the Legacy continues…………………….
Gregory R. Mann, Ph.D. {ret.}


“Pterois volitans”

Lionfish have distinctive brown or maroon and white stripes or bands covering the head and body. They have fleshy tentacles above their eyes and below the mouth; fan-like pectoral fins; long, separated dorsal spines; 13 dorsal spines; 10-11 dorsal soft rays; 3 anal spines; and 6-7 anal soft rays. An adult Lionfish can grow as large as 18 inches, while juveniles may be as small as 1 inch or less. Lionfish have cycloid scales. The range of the Lionfish covers a very large area from western Australia and Malaysia east to French Polynesia and the United Kingdom’s Pitcairn Islands, north to southern Japan and southern Korea and south to Lord Howe Island off the east coast of Australia and the Kermadec Islands of New Zealand. In between, the species is found throughout Micronesia. Lionfish have been collected along the southeastern United States coast from Florida to North Carolina. Juveniles have been collected in waters off Long Island, New York and Bermuda. Lionfish are a popular marine ornamental fish and were possibly intentionally released into the Atlantic. Since Lionfish are not native to Atlantic waters, they have very few predators. They are carnivores that feed on small crustaceans and fish, including the young of important commercial fish species such as Snapper and Grouper. Unfortunately, NOAA researchers have concluded that invasive Lionfish populations will continue to grow and cannot be eliminated using conventional methods and the fish has now been discovered off the coast of Brazil. Marine invaders are nearly impossible to eradicate once established. The first Lionfish was reported in South Florida waters in 1985 with many additional sightings occurring until they were documented as established in the early 2000’s.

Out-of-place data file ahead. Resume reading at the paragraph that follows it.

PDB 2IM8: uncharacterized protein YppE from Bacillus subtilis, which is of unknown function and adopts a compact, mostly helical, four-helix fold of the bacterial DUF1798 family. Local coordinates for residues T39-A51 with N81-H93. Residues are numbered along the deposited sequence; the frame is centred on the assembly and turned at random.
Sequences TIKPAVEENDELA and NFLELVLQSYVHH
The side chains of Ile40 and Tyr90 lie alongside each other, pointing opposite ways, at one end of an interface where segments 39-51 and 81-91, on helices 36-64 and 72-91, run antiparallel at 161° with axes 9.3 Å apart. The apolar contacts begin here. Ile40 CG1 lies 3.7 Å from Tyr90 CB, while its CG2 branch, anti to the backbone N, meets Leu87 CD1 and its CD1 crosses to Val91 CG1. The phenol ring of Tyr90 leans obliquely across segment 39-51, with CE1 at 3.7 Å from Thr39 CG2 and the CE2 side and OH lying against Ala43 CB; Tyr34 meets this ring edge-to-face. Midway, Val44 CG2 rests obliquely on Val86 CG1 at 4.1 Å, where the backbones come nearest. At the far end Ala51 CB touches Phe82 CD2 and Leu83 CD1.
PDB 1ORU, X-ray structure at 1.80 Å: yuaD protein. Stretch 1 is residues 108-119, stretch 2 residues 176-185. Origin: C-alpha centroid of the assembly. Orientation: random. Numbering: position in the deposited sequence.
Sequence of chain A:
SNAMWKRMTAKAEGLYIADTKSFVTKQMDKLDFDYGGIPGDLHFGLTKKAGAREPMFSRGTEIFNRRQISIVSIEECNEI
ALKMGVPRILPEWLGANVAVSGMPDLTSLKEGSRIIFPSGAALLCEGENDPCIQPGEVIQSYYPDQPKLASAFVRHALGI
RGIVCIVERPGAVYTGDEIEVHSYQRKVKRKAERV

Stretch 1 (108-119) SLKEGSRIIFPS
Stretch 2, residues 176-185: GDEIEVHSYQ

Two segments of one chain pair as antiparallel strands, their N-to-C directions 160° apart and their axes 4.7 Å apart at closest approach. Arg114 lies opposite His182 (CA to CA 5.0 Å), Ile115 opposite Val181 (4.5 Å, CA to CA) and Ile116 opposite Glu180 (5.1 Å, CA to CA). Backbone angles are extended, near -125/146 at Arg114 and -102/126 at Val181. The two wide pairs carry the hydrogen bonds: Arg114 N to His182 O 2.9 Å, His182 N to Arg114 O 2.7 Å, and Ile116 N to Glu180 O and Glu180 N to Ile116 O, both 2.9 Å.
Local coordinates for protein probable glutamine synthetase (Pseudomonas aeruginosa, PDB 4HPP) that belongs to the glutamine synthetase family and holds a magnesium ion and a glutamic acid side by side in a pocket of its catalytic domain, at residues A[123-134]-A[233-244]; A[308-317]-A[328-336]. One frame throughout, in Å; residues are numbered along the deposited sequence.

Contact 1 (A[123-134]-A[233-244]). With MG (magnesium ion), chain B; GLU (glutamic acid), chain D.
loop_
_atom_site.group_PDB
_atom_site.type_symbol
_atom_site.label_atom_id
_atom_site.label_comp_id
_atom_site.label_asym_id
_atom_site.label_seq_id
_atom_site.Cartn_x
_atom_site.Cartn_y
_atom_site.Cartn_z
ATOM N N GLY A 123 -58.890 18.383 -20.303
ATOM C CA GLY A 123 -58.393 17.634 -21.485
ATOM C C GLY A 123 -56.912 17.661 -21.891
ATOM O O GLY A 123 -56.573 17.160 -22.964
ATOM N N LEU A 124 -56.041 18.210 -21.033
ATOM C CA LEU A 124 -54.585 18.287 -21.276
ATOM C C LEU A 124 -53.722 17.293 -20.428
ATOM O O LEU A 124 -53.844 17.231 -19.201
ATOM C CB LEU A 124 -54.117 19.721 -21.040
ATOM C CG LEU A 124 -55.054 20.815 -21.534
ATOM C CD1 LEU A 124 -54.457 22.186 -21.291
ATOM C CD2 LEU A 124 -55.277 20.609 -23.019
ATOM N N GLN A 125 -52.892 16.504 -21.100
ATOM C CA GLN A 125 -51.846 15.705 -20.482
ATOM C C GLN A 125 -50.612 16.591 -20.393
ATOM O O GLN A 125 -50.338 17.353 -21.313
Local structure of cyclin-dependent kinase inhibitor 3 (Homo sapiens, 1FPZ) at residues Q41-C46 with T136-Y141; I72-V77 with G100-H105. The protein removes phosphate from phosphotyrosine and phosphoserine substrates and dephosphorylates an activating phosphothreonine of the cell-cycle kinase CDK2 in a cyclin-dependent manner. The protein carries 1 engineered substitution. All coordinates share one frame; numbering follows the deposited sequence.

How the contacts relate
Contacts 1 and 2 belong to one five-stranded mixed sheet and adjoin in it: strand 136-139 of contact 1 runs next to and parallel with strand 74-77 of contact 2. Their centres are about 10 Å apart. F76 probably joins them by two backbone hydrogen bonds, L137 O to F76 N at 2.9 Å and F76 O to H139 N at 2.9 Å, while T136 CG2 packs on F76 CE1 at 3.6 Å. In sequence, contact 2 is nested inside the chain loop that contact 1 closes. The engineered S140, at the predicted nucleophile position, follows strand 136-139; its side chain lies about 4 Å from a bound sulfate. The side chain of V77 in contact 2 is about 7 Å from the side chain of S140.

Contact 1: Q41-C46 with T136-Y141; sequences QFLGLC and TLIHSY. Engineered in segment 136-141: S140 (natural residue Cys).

After the spine punctures the skin, the venom (a combination of protein & a toxin combining a neurotransmitter called acetylcholine) enters the wound when exposed to the venom glands within the grooves of the spine. If you are stung by a Lionfish, seek medical attention immediately. Lionfish are found in mostly all marine habitat types found in warm marine waters of the world tropics with heavy infestations in the Caribbean region. They have been found in water depths from 2 to 1,000 feet on hard bottom, mangrove, sea grass, coral and artificial reefs like shipwrecks. Lionfish are slow-moving & conspicuous, so they must rely on their unusual coloration and fins to discourage would-be predators from eating them. Lionfish are now one of the top predators in many coral reef environments of the Atlantic consuming over 50 species of fish including some economically & ecologically important species. Lionfish are active hunters who ambush their prey by using their outstretched, fan-like pectoral fins to slowly pursue and “corner” them. Lionfish are thought to be nocturnal hunters, but they have been found with full stomachs during the day in the Atlantic. They move about by slowly undulating the soft rays of the dorsal and anal fins. During the day, they sometimes retreat to ledges & crevices among the rocks and corals. Lionfish are often seen moving about during the day both alone and in small groups. Although Lionfish have been used as a food source in their native range economically, they are far more important in the aquarium trade and are a very popular aquarium addition. Lionfish are also native to the warm, tropical waters of the South Pacific & Indian oceans including the Red Sea. The spines of this species deliver a venomous sting that can last for days and cause extreme pain, sweating, respiratory distress and even paralysis. Lionfish venom glands are located within 2 grooves of the spine. 

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